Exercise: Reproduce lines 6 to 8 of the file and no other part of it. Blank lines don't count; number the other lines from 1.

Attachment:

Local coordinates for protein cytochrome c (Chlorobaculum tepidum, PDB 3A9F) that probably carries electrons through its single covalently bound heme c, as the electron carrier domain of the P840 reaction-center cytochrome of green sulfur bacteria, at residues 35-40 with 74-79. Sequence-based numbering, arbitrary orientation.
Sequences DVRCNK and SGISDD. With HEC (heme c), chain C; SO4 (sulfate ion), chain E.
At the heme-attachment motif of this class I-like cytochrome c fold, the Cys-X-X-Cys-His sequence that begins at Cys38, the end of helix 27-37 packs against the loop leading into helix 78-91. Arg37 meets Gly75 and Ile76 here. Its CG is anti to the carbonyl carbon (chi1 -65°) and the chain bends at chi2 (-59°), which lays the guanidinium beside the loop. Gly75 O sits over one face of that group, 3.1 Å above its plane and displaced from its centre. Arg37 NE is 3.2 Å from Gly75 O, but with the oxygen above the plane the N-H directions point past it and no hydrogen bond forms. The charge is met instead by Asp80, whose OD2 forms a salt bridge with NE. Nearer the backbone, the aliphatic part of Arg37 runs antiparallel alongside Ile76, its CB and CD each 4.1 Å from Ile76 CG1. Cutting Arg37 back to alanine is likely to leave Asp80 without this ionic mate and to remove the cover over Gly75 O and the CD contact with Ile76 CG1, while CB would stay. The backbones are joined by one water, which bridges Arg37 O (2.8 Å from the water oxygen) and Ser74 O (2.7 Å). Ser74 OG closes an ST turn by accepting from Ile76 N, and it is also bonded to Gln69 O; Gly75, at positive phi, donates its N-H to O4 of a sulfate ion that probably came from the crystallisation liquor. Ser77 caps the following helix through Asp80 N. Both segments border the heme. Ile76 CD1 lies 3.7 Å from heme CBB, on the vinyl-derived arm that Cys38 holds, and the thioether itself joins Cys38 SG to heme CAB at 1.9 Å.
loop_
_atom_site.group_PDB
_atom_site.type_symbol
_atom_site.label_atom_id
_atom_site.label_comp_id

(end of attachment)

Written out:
_atom_site.type_symbol
_atom_site.label_atom_id
_atom_site.label_comp_id